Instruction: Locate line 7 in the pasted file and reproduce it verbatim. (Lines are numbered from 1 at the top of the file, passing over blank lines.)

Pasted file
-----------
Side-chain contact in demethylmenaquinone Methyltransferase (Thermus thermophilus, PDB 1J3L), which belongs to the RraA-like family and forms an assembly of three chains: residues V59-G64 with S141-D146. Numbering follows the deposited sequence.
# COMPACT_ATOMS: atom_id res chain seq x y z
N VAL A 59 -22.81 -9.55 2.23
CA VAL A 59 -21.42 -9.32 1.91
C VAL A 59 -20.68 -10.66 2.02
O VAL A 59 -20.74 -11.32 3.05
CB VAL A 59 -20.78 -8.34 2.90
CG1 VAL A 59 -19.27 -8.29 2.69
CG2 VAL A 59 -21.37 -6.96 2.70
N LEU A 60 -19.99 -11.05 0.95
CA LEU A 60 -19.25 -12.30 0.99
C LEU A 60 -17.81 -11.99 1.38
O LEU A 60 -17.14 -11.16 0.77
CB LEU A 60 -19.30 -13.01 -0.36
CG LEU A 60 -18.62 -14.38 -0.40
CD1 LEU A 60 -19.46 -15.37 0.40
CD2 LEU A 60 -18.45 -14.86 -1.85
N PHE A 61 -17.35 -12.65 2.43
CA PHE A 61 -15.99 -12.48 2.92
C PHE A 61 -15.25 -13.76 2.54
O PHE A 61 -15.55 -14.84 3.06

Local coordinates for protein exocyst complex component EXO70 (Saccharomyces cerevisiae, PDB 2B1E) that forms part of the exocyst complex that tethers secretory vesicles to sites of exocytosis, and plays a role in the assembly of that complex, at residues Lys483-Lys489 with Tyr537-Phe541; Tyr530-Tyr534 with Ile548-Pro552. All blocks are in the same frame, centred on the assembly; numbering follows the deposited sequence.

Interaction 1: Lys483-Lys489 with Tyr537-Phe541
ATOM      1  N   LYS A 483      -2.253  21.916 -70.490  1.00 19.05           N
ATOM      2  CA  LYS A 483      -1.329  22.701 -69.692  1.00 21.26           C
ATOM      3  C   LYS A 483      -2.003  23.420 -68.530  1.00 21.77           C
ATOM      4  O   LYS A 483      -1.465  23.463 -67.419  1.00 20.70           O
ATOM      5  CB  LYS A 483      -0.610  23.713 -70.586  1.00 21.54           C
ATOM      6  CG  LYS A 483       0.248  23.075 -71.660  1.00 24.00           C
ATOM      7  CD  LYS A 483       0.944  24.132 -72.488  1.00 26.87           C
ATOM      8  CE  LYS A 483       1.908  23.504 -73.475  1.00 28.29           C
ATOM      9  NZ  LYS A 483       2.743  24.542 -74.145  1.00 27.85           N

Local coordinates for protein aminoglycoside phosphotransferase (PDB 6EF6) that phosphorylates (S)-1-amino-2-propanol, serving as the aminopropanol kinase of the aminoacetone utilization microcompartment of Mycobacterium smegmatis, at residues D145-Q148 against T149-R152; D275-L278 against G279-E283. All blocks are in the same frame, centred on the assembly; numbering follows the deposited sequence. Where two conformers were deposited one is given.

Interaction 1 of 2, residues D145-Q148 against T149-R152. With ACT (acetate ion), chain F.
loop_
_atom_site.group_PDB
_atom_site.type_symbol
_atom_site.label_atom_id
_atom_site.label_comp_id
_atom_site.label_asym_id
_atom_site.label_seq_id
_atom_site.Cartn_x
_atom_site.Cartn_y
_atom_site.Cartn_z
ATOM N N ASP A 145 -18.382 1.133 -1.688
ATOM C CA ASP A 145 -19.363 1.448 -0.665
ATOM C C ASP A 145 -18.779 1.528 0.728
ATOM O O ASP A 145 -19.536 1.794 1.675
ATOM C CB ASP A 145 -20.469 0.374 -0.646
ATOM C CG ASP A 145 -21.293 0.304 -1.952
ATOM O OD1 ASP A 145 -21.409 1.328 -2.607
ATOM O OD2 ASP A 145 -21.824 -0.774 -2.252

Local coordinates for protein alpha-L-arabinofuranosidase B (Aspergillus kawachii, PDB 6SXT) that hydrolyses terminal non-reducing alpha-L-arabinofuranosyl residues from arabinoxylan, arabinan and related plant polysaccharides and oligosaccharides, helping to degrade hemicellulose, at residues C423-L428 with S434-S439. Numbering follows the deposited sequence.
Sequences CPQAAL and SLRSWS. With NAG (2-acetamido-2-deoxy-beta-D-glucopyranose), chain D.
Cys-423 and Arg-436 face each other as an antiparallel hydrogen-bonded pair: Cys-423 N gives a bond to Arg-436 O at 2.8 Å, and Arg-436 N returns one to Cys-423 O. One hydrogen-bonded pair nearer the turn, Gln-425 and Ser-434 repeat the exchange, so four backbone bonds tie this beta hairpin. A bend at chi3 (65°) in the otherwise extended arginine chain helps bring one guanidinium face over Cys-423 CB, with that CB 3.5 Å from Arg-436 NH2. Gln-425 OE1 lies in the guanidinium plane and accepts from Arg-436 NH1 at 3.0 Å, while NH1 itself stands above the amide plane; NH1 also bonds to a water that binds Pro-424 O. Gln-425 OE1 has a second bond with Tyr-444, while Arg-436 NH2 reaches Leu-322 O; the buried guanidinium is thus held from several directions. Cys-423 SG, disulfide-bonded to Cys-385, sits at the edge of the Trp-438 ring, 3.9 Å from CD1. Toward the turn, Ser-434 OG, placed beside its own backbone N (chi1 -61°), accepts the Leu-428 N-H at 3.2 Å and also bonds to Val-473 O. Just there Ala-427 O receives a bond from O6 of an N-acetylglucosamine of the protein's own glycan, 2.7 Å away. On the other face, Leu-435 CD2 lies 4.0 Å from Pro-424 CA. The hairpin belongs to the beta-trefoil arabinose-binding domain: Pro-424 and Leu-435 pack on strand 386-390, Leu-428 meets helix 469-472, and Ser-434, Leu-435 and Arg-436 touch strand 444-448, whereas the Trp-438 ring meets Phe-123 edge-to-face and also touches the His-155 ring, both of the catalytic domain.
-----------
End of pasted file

CB VAL A 59 -20.78 -8.34 2.90